Anyone affected by such behaviour can access support from a Rape Crisis Centre or domestic violence serviceDomestic and sexual violence services increasingly respond to this issue and trained support workers and counsellors are available to you through your local services (please find them on rapecrisishelp.ie or safeireland.ie) or through the national helplines (180341900 & 1800 778888). If you are under 18 please contact Childline on 1800 666 666 for support and guidance. If you are a parent or other adult concerned about intimate images of children being circulated online, please refer to www.hotline.ie to view their reporting procedure. Alternatively, you can report your concerns to An Garda Síochána directly. 

If you have access to someone else’s image that has been shared online and you are concerned it has been shared without their consent, it is vital that you refer the matter to the Gardaí and refrain from any further sharing or action around the image.  

RCNI continues to work on improving legislation pertaining to online abuse of any kind and we welcome the priority being given by this Government to the Harassment, Harmful Communications and Related Offences Bill, which will reach its Dáil Select Committee stage on 1st December 2020 and is projected to be signed into law by the end of this year. This Bill contains new offences criminalising the distribution of intimate images of adults online without consent.  

Iaddition, the General Scheme on Online Safety and Media Regulation needs to be moved up the Government’s priority list to ensure the mechanisms exist for swift take down upon request and to establish Media Commissioner. 

We continue to work very actively with our partners here and globally to address this issue and to ensure harm is prevented and swift and appropriate action follows where harm and offending is detected 


For information please contact Natalie Robinson: 0833682229

RCNI release first statistics showing how Covid-19 impacted survivors of sexual violence and Rape Crisis Centres during lockdown.

Rape Crisis Network Ireland (RCNI) Press release 20th July 2020 

RCNI today said this new data shows Rape Crisis Centres rapidly adapting to changing survivors’ needs and capacity to reach outIt also suggests both increased need due to the additional trauma of the pandemic and unmet need due to those who have put their contact with rape crisis on hold until they feel safe enough and have the time and privacy to give focus to their trauma. Now more than ever specialist sexual violence services will need to have secure funding going into 2021.

RCNI data, drawing on a snapshot from six Rape Crisis Centres during the Covid stay-at-home period, March-June 2020 compared to the same period in 2019, shows significant increases and changes in survivor engagement

We have seen a significant increase in contacts made to Rape Crisis Centre Helplines, overall a 23% increase during the three months of lockdown measures, with the largest increase being in March (63%). 

Almost everyone already in counselling in the Centres were able to switch to remote counselling in mid-March, but some were not. Alongside the counselling that continued, RCCs offered an additional 30% appointments with survivors. These took place by phone or video call. Survivors contacting through the helpline changed what they wanted from that contact also

In terms of what the helpline was used for through the period March – June, there was a 98% increase in the number of contacts made by survivors seeking counselling and support. This correlates with a striking increase of 83% in the length of time spent on calls made to RCC helplines. Elaine Mears, RCNI’s Data and Privacy Coordinator said: “Where previously helpline contacts may have been just a few minutes, now they were lasting over 30 minutes, with calls up to an hour and a half increasing five-fold when compared to the same period last year”.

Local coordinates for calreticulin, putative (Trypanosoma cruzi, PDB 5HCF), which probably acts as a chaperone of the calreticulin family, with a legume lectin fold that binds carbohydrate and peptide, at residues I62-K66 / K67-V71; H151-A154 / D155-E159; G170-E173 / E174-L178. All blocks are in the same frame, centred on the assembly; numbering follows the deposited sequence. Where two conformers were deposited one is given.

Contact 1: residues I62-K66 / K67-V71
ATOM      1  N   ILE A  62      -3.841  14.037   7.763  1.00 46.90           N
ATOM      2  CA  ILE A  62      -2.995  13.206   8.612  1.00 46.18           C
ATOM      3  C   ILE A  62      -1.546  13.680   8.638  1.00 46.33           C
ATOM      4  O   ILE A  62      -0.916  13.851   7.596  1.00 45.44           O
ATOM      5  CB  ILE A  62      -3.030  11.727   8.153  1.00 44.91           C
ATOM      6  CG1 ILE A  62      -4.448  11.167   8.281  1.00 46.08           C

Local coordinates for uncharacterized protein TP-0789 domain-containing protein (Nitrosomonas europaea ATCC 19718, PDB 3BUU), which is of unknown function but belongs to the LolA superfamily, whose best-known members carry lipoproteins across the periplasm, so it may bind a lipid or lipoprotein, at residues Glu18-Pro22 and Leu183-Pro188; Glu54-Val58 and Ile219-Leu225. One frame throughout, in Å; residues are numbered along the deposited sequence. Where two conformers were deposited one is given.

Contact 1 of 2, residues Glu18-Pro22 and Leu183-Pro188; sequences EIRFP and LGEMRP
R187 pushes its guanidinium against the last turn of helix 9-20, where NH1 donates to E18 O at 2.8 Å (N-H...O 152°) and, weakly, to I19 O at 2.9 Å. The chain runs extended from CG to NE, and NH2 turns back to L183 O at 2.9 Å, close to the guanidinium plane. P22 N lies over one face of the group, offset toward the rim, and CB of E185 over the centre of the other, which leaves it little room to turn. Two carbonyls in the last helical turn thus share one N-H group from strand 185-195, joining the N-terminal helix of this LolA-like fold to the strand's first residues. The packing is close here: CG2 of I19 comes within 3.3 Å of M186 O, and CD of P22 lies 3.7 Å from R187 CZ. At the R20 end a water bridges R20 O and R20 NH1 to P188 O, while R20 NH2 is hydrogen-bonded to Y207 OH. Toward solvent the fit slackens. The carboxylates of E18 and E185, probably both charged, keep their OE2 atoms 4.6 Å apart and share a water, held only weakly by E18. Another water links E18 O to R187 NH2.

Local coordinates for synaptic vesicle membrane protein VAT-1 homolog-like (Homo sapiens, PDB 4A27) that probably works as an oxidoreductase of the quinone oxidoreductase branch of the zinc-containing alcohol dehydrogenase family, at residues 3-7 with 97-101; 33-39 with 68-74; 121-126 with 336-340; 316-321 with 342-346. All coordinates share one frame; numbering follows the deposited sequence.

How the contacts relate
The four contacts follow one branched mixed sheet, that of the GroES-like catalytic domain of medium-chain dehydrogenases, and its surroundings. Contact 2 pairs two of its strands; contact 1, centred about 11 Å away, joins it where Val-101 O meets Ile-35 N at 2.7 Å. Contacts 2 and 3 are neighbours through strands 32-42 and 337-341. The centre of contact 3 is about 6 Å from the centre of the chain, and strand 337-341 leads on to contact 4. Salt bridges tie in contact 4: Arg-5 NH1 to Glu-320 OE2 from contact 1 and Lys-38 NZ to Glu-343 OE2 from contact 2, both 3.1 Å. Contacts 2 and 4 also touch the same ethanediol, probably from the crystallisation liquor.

During the Covid stay-at-home period, we have seen aincrease in survivors of all age groups contacting RCCs for support, especially those aged between 40-49RCNI Executive Director, Dr Clíona Saidléar said: “From our conversations with counsellors and managers in RCCs we believe that this is in a large part due to the lockdown measures triggering past trauma. This age cohort are often holding multiple responsibilities such as care of children and elders as well as un/employment, increasing pressures at this time. 

Alongside this, data shows that 781 children and young people, aged between 12 and 23, engaged with these six RCCs. Dr Saidléar continued, ‘We are so glad that children and young people who needed rape crisis support reached out and found us. We do remain concerned for children during this period and know that there are many who have not been able to ask for support and helpWe need redoubled Government and Tusla commitment to ensure that Rape Crisis Centresalongside other specialist services and partners, the Gardaí, Sexual Assault treatment Units and children’s specialist services will be here when they do.

In this crisis, RCCs have been a key resource, not only for survivors but for professionals and others seeking information and advice. We have seen 69% increase in the number of contacts made to RCCs by individuals seeking information, and 72% increase in the number of professionals accessing the helplinesThis data indicates that RCCs are widely recognised as valuable hubs of local and national expertise for anyone seeking help or support around the issue of sexual violence. 

Rape Crisis Centres across Ireland have shown themselves to be dynamic and responsive services for survivors and others seeking support, advice, and information. As the world continues to move through uncertainty, it is more vital than ever for RCCs to remain resourced and flexible to meet survivor needs.


For information: please contact Natalie Robinson: 0833682229.


  • This data comes from the RCNI Data Collection System and is drawn from 6 centres and is drawn from 4,734 counselling appointments and 4,413 helpline contacts.

  • The RCNI received funding from the Department of Justice and Equality in 2020 which made this analysis possible.